(By Street Authority) Editor's note: The following article was originally published on Mar. 5.
My job as chief investment strategist for Game-Changing Stocks requires me to look for "the next big thing." Sometimes that means I'm looking through obscure government reports to learn about the latest technology the Pentagon is using that could soon make it to a retailer near you. Other times it means I might be on the phone with an executive of a small company with designs on changing the way we fuel our cars -- or treat patients in hospitals.
But sometimes, I see a game-changing product right in front of me. And I just have to tell my readers about how they can profit from it.
You don't have to own shares of Coca-Cola (NYSE: KO) to know that through its worldwide production and distribution network, the company owns some of the most valuable brands in the world. All told, Coca-Cola pours 3% of the beverages served to humanity each day.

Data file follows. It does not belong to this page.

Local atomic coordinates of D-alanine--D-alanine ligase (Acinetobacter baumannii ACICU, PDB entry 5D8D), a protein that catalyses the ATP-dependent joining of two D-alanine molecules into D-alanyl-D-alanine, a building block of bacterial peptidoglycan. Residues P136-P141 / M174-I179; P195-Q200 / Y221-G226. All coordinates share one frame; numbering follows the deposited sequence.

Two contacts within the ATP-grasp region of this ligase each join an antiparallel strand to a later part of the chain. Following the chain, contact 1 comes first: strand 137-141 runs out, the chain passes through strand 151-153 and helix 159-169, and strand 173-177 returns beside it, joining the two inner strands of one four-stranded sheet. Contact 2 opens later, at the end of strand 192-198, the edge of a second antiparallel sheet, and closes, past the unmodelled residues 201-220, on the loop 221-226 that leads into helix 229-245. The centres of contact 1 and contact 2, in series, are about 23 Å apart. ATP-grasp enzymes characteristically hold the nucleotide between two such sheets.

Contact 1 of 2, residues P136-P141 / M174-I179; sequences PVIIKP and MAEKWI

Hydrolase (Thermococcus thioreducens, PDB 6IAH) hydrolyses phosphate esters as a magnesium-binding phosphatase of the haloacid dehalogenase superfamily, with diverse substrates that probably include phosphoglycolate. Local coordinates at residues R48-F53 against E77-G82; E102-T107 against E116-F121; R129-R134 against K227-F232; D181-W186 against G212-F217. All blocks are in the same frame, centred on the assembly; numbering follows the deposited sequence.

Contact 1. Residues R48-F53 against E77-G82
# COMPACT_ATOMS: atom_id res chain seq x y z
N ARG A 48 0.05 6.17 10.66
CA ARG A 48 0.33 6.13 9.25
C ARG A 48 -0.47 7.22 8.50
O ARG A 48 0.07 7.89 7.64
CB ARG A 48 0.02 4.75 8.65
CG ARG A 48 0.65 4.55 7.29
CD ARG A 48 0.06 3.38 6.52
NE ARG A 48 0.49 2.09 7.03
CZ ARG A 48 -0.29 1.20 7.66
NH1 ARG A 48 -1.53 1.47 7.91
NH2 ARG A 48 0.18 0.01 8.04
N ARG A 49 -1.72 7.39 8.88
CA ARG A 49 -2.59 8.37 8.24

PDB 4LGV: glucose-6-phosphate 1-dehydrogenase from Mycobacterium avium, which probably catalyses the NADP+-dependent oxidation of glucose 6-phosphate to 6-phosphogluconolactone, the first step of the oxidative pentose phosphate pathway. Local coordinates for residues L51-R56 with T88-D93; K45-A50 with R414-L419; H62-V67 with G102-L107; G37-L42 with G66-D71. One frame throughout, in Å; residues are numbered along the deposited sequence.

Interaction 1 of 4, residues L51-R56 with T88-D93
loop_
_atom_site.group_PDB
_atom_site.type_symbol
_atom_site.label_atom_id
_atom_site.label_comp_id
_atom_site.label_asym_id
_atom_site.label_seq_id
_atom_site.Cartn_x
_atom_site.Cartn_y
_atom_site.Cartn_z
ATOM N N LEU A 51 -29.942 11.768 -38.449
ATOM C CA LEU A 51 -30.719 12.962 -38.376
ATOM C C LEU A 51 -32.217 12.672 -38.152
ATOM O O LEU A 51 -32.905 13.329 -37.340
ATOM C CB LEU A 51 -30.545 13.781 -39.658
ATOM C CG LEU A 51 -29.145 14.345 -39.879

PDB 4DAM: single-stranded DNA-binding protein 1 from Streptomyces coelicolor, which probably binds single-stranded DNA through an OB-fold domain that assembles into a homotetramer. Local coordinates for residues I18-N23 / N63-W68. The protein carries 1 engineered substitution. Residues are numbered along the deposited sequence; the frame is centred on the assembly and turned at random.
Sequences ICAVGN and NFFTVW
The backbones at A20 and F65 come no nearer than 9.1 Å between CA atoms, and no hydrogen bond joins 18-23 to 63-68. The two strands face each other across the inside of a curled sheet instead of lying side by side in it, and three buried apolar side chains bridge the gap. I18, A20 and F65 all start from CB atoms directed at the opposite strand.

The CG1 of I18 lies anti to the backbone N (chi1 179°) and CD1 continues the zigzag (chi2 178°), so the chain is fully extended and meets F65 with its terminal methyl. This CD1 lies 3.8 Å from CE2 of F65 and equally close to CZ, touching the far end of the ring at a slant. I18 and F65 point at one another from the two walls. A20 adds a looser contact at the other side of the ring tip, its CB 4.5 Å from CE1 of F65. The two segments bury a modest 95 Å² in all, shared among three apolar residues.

And you don't have to work on Wall Street to know that shareholders have done pretty well in the past decade...
Coke products aren't the most-consumed liquid overall, of course. Good old H2O accounts for the most amount of servings, then tea. But as far as soft drinks are concerned, Coke and Diet Coke are the No. 1 and No. 2 brands in the world.
A game-changer right in the midst of this "stodgy" industry...
This planet consumes 55 billion beverage servings a day. Globally, the research consultancy Datamonitor pegs the soft-drink market at an eye-popping $216 billion annually. Beverage Digest, a trade publication, puts the value of the U.S. soft drink market at fully $74.2 billion a year.
The beverage industry is extremely large, highly fragmented and intricately complex. Some brands are doing well. Others are -- forgive me -- flat, and a few are on the express train to Donesville.
But the industry view from 30,000 feet isn't so hot. Beverage Digest, in its 2011 rankings, noted that carbonated soft-drink sales fell 0.5% in 2010, which, though still negative, still turned out to be better than the more worrisome declines in 2009 (2.1%) and in 2008 (3%). Soft drinks haven't seen an increase in U.S. sales since 2004, which seems to indicate people are cutting back for reasons other than the lackluster economy. Consumption is, for now, at 1996 levels.